When it comes to love, dogs offer all of the devotion with none of the guile. They won’t sign up for a secret account on Match.com, or see another owner behind your back. And that flirtation with the pet sitter … well, it’s harmless.
As any Italian grandmother will tell you (after she pinches your cheeks until they’re blue), the act of providing a meal is about far more than just calories. It engages every psychologist-beckoning motivation you can think of, from a sense of worthiness to a need to nurture.
When some people set out a meal, they’re not just saying, “I care about you,” but rather, “Here’s exactly how much I care about you …”
I don’t agree with everything that Cesar Millan says or writes, by any stretch, but I do see wisdom in his observation that we anthropomorphize way too much. Dogs are dogs, not humans in fursuits.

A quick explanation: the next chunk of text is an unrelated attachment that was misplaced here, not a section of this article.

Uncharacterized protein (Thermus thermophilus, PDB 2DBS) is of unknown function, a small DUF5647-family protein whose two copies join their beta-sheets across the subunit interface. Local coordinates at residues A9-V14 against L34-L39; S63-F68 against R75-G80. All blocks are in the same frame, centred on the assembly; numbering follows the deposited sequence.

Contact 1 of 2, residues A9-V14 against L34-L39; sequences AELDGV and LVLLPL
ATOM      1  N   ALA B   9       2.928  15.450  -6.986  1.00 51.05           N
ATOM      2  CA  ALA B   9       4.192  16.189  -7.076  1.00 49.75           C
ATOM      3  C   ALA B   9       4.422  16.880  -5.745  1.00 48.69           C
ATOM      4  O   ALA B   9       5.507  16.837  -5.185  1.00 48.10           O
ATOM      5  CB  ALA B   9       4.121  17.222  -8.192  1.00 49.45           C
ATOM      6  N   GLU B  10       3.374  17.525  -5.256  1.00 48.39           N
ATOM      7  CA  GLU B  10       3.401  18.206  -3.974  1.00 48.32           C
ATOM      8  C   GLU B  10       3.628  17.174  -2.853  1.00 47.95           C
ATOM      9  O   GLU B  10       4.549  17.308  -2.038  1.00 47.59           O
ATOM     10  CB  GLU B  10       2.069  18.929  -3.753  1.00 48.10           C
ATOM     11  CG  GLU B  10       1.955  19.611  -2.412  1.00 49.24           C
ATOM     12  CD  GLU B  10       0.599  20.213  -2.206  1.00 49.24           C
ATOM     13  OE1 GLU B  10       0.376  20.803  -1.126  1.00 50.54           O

Sure, what does it hurt to bake your dog a carob-and-oatmeal birthday cake, or dress her up for Halloween? (Though there are a few Dachshunds I know who would argue, if they could, that those hot-dog costumes officially cross the line.) In fact, many of the rituals we share with our fellow two-leggers aren’t appropriate for dogs.
Dogs are like fuzzy snowflakes – no two are alike. And while the dogs that came before helped shape you into the competent, caring owner that you are today, don’t fall into the trap of thinking that what works for one will work for the other.
We love our dogs so much that there’s a temptation to keep them from anything that might hurt them – to cover them in cotton batting, away from any sharp edges.
But dogs are hard-wired to want to interact with the world – sniffing, poking, running, jumping, dodging and otherwise shaking it up in the biosphere.
If you’re really a “dog person,” then your love for the counter-surfing, Frito-foot-scented mush at home represents something bigger – a love of the species as a whole. Perhaps you are devoted to a particular breed.